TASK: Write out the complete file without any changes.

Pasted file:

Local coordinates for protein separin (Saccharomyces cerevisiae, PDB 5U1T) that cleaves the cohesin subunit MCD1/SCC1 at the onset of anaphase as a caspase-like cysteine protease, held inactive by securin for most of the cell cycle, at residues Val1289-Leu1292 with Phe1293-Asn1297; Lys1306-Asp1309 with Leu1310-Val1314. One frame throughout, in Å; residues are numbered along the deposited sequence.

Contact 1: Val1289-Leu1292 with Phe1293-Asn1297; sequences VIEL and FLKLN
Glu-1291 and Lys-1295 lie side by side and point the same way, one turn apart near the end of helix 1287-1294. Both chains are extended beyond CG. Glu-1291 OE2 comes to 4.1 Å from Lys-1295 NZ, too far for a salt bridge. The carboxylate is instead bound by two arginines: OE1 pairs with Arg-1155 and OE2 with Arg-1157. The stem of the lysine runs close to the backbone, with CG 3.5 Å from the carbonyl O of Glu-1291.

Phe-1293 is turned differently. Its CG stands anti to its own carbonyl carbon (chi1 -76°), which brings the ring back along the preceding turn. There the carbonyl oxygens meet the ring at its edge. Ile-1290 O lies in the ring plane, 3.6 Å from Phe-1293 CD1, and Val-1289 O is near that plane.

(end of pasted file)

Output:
Local coordinates for protein separin (Saccharomyces cerevisiae, PDB 5U1T) that cleaves the cohesin subunit MCD1/SCC1 at the onset of anaphase as a caspase-like cysteine protease, held inactive by securin for most of the cell cycle, at residues Val1289-Leu1292 with Phe1293-Asn1297; Lys1306-Asp1309 with Leu1310-Val1314. One frame throughout, in Å; residues are numbered along the deposited sequence.

Contact 1: Val1289-Leu1292 with Phe1293-Asn1297; sequences VIEL and FLKLN
Glu-1291 and Lys-1295 lie side by side and point the same way, one turn apart near the end of helix 1287-1294. Both chains are extended beyond CG. Glu-1291 OE2 comes to 4.1 Å from Lys-1295 NZ, too far for a salt bridge. The carboxylate is instead bound by two arginines: OE1 pairs with Arg-1155 and OE2 with Arg-1157. The stem of the lysine runs close to the backbone, with CG 3.5 Å from the carbonyl O of Glu-1291.

Phe-1293 is turned differently. Its CG stands anti to its own carbonyl carbon (chi1 -76°), which brings the ring back along the preceding turn. There the carbonyl oxygens meet the ring at its edge. Ile-1290 O lies in the ring plane, 3.6 Å from Phe-1293 CD1, and Val-1289 O is near that plane.